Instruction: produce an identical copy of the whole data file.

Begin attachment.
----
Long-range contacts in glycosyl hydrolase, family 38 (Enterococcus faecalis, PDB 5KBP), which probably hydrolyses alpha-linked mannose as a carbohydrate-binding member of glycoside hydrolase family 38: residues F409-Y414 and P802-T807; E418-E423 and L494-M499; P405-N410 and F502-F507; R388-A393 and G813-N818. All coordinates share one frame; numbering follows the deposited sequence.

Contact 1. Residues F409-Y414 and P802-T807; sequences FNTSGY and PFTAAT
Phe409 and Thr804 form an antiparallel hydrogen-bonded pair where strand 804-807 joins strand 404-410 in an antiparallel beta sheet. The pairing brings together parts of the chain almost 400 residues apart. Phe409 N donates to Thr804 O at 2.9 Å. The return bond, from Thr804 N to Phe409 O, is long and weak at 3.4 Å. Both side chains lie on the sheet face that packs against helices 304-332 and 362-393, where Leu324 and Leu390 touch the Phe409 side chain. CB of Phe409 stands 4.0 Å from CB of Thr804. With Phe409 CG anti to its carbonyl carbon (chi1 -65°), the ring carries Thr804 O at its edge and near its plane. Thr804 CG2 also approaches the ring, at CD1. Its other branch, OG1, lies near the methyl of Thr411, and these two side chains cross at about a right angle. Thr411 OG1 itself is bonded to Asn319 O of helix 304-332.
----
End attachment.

Long-range contacts in glycosyl hydrolase, family 38 (Enterococcus faecalis, PDB 5KBP), which probably hydrolyses alpha-linked mannose as a carbohydrate-binding member of glycoside hydrolase family 38: residues F409-Y414 and P802-T807; E418-E423 and L494-M499; P405-N410 and F502-F507; R388-A393 and G813-N818. All coordinates share one frame; numbering follows the deposited sequence.

Contact 1. Residues F409-Y414 and P802-T807; sequences FNTSGY and PFTAAT
Phe409 and Thr804 form an antiparallel hydrogen-bonded pair where strand 804-807 joins strand 404-410 in an antiparallel beta sheet. The pairing brings together parts of the chain almost 400 residues apart. Phe409 N donates to Thr804 O at 2.9 Å. The return bond, from Thr804 N to Phe409 O, is long and weak at 3.4 Å. Both side chains lie on the sheet face that packs against helices 304-332 and 362-393, where Leu324 and Leu390 touch the Phe409 side chain. CB of Phe409 stands 4.0 Å from CB of Thr804. With Phe409 CG anti to its carbonyl carbon (chi1 -65°), the ring carries Thr804 O at its edge and near its plane. Thr804 CG2 also approaches the ring, at CD1. Its other branch, OG1, lies near the methyl of Thr411, and these two side chains cross at about a right angle. Thr411 OG1 itself is bonded to Asn319 O of helix 304-332.